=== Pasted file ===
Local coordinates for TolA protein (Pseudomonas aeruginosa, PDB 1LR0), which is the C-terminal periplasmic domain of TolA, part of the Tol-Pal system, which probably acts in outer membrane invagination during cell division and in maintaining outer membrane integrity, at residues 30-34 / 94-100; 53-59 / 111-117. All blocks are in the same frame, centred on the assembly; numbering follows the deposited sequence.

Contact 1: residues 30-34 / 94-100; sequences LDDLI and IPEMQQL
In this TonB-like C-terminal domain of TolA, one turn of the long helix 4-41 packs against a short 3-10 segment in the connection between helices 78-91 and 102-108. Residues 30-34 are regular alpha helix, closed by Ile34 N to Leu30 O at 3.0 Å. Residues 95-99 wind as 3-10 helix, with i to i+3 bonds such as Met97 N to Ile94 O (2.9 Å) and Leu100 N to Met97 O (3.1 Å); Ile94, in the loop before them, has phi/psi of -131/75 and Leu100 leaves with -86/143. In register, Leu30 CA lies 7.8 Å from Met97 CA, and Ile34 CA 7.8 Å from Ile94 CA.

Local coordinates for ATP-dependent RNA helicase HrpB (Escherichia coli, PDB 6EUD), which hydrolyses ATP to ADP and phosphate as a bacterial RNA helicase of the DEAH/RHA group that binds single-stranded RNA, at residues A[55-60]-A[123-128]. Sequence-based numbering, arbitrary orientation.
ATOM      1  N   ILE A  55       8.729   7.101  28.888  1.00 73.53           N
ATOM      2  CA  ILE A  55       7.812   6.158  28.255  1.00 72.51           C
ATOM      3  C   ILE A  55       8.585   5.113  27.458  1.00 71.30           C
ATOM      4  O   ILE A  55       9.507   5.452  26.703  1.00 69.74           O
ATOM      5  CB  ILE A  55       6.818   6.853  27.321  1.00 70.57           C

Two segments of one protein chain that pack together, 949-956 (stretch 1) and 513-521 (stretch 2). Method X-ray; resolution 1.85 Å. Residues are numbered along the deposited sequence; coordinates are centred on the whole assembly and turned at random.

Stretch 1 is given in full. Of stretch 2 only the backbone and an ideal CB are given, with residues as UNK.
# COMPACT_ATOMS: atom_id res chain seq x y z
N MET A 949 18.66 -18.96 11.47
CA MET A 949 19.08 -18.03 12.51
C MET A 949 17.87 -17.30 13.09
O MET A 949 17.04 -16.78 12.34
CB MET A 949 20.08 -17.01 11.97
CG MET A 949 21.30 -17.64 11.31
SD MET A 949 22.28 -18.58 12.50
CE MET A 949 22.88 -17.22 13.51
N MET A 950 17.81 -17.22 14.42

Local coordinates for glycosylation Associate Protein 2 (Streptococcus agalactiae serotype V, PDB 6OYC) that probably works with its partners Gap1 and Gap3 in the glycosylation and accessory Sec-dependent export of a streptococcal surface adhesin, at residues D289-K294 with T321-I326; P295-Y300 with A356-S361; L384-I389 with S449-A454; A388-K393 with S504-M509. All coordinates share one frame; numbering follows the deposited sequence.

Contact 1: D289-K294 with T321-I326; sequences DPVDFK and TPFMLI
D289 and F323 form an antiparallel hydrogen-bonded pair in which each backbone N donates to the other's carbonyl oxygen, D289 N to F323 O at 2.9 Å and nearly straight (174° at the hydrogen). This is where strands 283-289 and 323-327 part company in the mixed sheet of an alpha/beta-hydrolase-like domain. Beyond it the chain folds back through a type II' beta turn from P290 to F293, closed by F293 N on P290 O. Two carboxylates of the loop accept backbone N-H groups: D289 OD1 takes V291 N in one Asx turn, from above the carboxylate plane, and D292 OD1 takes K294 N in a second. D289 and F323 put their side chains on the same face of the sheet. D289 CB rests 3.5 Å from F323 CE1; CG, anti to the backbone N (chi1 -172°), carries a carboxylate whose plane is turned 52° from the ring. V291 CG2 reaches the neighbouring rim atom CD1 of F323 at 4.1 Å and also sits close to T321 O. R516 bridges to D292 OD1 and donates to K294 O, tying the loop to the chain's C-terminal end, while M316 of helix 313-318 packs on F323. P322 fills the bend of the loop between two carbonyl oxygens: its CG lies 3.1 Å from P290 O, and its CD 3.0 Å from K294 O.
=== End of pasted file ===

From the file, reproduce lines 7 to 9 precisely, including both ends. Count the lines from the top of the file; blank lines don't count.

ATOM      3  C   ILE A  55       8.585   5.113  27.458  1.00 71.30           C
ATOM      4  O   ILE A  55       9.507   5.452  26.703  1.00 69.74           O
ATOM      5  CB  ILE A  55       6.818   6.853  27.321  1.00 70.57           C